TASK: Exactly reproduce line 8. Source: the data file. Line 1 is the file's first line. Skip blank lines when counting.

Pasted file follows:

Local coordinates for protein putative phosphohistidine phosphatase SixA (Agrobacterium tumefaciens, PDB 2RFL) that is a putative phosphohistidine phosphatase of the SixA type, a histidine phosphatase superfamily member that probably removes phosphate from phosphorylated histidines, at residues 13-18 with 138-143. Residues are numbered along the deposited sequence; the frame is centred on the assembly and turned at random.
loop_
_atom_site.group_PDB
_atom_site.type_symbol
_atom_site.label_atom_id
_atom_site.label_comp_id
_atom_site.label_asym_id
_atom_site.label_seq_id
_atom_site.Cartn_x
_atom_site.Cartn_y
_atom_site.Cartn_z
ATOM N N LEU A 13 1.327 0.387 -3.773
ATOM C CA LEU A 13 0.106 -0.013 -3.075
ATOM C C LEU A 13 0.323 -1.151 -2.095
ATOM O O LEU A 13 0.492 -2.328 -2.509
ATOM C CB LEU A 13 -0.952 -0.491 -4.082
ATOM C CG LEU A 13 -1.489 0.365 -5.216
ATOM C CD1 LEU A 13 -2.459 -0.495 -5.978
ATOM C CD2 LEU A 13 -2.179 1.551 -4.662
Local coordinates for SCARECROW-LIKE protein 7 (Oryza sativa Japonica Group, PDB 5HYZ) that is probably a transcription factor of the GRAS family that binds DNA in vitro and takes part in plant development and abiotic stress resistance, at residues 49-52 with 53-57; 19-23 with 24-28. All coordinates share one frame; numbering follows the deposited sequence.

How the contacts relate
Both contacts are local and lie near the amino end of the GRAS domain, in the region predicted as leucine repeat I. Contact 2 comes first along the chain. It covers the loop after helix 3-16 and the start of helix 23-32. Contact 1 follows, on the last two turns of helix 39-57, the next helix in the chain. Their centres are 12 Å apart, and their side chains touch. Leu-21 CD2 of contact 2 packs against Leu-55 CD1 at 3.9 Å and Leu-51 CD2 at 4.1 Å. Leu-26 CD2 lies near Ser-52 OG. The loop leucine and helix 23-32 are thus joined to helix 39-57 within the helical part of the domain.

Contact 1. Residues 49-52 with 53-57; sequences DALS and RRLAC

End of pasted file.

_atom_site.label_seq_id